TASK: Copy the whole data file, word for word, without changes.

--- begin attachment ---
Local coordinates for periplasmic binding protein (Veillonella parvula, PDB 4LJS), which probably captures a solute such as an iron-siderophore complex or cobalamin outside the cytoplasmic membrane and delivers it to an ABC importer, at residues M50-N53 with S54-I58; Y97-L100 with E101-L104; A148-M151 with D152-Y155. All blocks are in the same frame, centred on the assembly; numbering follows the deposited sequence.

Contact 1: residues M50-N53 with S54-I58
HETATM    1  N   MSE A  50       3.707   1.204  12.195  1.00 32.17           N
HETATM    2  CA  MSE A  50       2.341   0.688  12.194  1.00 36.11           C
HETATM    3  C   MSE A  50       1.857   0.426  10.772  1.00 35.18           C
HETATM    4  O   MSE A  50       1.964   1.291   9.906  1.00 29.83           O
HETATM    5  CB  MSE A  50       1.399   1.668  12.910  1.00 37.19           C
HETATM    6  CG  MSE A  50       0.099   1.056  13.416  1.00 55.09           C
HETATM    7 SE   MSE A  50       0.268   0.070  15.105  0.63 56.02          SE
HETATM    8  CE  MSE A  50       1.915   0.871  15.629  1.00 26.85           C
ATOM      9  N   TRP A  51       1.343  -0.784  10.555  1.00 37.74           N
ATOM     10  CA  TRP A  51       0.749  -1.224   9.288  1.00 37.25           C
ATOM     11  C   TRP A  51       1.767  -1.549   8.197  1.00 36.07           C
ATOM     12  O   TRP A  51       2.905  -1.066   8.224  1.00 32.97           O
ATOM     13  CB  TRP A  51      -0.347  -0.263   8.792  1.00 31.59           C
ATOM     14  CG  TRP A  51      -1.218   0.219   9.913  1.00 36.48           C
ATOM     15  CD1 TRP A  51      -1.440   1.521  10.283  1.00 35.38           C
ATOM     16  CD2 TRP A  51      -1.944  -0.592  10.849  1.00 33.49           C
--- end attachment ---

Local coordinates for periplasmic binding protein (Veillonella parvula, PDB 4LJS), which probably captures a solute such as an iron-siderophore complex or cobalamin outside the cytoplasmic membrane and delivers it to an ABC importer, at residues M50-N53 with S54-I58; Y97-L100 with E101-L104; A148-M151 with D152-Y155. All blocks are in the same frame, centred on the assembly; numbering follows the deposited sequence.

Contact 1: residues M50-N53 with S54-I58
HETATM    1  N   MSE A  50       3.707   1.204  12.195  1.00 32.17           N
HETATM    2  CA  MSE A  50       2.341   0.688  12.194  1.00 36.11           C
HETATM    3  C   MSE A  50       1.857   0.426  10.772  1.00 35.18           C
HETATM    4  O   MSE A  50       1.964   1.291   9.906  1.00 29.83           O
HETATM    5  CB  MSE A  50       1.399   1.668  12.910  1.00 37.19           C
HETATM    6  CG  MSE A  50       0.099   1.056  13.416  1.00 55.09           C
HETATM    7 SE   MSE A  50       0.268   0.070  15.105  0.63 56.02          SE
HETATM    8  CE  MSE A  50       1.915   0.871  15.629  1.00 26.85           C
ATOM      9  N   TRP A  51       1.343  -0.784  10.555  1.00 37.74           N
ATOM     10  CA  TRP A  51       0.749  -1.224   9.288  1.00 37.25           C
ATOM     11  C   TRP A  51       1.767  -1.549   8.197  1.00 36.07           C
ATOM     12  O   TRP A  51       2.905  -1.066   8.224  1.00 32.97           O
ATOM     13  CB  TRP A  51      -0.347  -0.263   8.792  1.00 31.59           C
ATOM     14  CG  TRP A  51      -1.218   0.219   9.913  1.00 36.48           C
ATOM     15  CD1 TRP A  51      -1.440   1.521  10.283  1.00 35.38           C
ATOM     16  CD2 TRP A  51      -1.944  -0.592  10.849  1.00 33.49           C